I can see where AI, in many fields, would be a good thing. But not in the arts. The arts belong to the creative and imaginative and innovative human mind, and to those who appreciate it.

Today was a culmination of this. It started when I double-booked myself; a piano tuner was showing up to tune my beloved piano, and at the same time, a reporter from a local paper was coming to interview me about what I thought about AI. The tuner showed up first, and for a while, I watched in amazement as he exposed the insides of my piano and then used a wonderful combination of his cell phone, which listened to the strike of each key and told him if it was sharp or flat, then manual tools to adjust the strings,  his ears to listen, and his hands to play. I was enthralled, but then had to run downstairs to the classroom when the reporter showed up.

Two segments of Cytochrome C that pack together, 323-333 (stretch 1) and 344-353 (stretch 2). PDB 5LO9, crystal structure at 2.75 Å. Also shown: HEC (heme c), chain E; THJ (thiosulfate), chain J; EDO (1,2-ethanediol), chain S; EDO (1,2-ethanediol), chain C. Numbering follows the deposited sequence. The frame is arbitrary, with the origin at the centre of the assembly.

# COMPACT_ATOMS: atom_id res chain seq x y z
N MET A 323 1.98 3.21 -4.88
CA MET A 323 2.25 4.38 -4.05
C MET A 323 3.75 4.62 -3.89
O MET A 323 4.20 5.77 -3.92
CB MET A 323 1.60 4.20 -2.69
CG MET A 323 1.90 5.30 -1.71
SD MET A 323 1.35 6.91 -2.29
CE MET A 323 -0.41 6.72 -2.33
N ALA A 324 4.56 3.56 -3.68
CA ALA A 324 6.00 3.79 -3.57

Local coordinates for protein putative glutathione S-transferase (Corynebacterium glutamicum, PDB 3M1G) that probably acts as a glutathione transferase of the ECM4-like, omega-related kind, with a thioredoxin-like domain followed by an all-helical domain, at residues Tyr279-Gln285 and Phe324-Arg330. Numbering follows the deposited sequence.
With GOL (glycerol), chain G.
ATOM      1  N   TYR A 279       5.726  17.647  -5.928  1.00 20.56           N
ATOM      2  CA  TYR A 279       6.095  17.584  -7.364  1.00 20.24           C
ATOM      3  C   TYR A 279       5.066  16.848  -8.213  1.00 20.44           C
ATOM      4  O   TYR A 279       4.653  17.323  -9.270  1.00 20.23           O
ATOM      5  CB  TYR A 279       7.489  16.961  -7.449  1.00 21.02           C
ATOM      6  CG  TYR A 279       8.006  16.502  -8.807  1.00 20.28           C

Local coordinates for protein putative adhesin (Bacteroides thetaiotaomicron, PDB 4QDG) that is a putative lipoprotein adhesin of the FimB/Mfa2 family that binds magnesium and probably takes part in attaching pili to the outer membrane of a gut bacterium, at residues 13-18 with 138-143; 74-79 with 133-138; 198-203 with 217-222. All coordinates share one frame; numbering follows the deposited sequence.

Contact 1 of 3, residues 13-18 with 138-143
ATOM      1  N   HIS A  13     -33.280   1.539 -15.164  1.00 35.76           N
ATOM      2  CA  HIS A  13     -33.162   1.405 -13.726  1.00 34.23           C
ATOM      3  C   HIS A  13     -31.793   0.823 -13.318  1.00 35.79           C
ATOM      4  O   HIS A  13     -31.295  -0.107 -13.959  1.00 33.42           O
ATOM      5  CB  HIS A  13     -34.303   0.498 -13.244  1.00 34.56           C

As she and I talked about AI and what it means to writers, what it means to the publishing industry, and really, what it means to the world, we could hear the tuner upstairs. We heard notes go from sour to sweet. And from time to time, the tuner and the piano would burst into song.

We talked for quite a while, this young reporter and I. And while we were each from a different generation, and a different field of writing, I saw my anxiety echoed in her questions, and in her words.